Welcome to CDC Stacks | Intimate partner violence surveillance : uniform definitions and recommended data elements. Version 2.0 - 31292 | Stephen B. Thacker CDC Library collection
Stacks Logo
Advanced Search
Select up to three search categories and corresponding keywords using the fields to the right. Refer to the Help section for more detailed instructions.
 
 
Help
Clear All Simple Search
Advanced Search
Intimate partner violence surveillance : uniform definitions and recommended data elements. Version 2.0
  • Published Date:
    2015
  • Language:
    English
Filetype[PDF - 3.04 MB]


Details:
  • Corporate Authors:
    National Center for Injury Prevention and Control (U.S.). Division of Violence Prevention.
  • Description:
    Panel Members -- External Reviewers -- Acknowledgments -- Introduction -- Uniform Definitions -- Recommended Data Elements for Record-based and Survey Surveillance of Intimate Partner Violence -- Recommended Data Elements for Intimate Partner Violence -- Technical Notes -- References -- Appendix A: Panel Members and External Reviewers for 1999 Publication -- Appendix B: Summary of Recommended Data Elements.

    Intimate partner violence (IPV) is a significant public health problem. The most recent data, from the 2011 National Intimate Partner and Sexual Violence Survey (NISVS), indicate that over 10 million women and men in the United States experience physical violence each year by a current or former intimate partner. Further, over 1 in 5 women (22.3%) and nearly 1 in 7 men (14.0%) have experienced severe physical violence by an intimate partner at some point in their lifetime, translating to nearly 29 million U.S. women and nearly 16 million U.S. men. Data from NISVS also show that nearly 1 in 11 women (8.8%) have been raped by a current or former intimate partner at some point in their lives.1 Finally, approximately 9.2% of women and 2.5% of men have been stalked by an intimate partner in their lifetime.

    In addition to the immediate impact, intimate partner violence has lifelong consequences. A number of studies have shown that beyond injury and death, victims of IPV are more likely to report a range of negative mental and physical health outcomes that are both acute and chronic in nature. During the past decade, a number of studies have also improved our understanding of the biologic response to acute and chronic stress that links IPV with negative health outcomes. In addition, there are a number of behavioral factors that are likely to play a role in the link between IPV and adverse health outcomes as victims of IPV are more likely to smoke, engage in heavy/binge drinking, report HIV risk factors, and endorse other unhealthy behaviors.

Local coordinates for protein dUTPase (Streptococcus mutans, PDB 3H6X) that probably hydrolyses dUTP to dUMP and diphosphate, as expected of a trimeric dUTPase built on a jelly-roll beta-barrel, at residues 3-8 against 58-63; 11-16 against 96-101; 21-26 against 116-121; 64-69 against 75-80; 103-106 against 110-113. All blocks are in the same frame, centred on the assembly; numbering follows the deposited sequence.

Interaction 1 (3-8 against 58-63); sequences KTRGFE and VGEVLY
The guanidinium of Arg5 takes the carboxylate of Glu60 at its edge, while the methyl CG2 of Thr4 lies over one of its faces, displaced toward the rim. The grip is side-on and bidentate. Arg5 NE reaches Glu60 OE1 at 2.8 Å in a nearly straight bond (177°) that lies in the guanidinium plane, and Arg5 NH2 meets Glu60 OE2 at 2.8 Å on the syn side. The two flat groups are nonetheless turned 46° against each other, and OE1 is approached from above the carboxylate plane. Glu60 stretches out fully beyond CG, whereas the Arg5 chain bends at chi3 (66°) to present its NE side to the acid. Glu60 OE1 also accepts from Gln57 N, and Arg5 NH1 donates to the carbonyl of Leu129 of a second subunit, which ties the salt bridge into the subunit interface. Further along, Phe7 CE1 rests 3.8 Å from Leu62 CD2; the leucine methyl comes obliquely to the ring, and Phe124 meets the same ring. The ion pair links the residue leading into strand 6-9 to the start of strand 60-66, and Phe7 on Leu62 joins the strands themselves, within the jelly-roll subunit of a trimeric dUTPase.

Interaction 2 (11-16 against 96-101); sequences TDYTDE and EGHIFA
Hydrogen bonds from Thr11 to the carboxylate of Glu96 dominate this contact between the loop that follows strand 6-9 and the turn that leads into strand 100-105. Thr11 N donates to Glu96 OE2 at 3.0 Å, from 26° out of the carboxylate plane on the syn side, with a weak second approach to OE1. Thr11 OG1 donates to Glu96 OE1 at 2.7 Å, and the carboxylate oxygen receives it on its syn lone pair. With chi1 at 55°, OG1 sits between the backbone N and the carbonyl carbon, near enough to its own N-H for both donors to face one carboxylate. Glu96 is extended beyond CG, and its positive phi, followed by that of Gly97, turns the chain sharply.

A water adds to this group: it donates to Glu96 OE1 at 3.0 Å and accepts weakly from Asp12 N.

Prior to NISVS, there was no established mechanism for ongoing public health surveillance that provided national- and state-level IPV data. Those interested in knowing the incidence and prevalence of IPV had to rely on one-time data collection efforts or data from multiple data systems utilizing differing definitions and methods of data collection. Obtaining accurate and reliable estimates of the number of individuals affected by violence is complicated by a number of factors. Many of these data sources were created and maintained for purposes other than monitoring the scope of the problem. For example, law enforcement agencies collect information about violence against women for the purpose of apprehending and bringing charges against the perpetrator(s) of the violence; these agencies are likely to record fewer details about the victim. Hospitals collect information primarily for providing optimal patient care and for billing purposes, and thus may record few or no details about the perpetrator of the violence, even if they recognize or record the violence at all.4 The process of bringing together data from multiple systems is one way to arrive at better estimates of the number of women and men who are victims of violence. However, use of multiple data systems can present logistical challenges and threats to the reliability of the data because, for some incidents, information from the victim will appear in multiple data systems (e.g., both police and hospital data), whereas for other incidents victim information will only appear in one data system (e.g., the victim seeks emergency department treatment but does not file a police report).

    Suggested citation: Breiding MJ, Basile KC, Smith SG, Black MC, Mahendra RR. Intimate Partner Violence Surveillance: Uniform Definitions and Recommended Data Elements, Version 2.0. Atlanta (GA): National Center for Injury Prevention and Control, Centers for Disease Control and Prevention; 2015.

    CS242908-A

  • Supporting Files:
    No Additional Files
No Related Documents.
You May Also Like: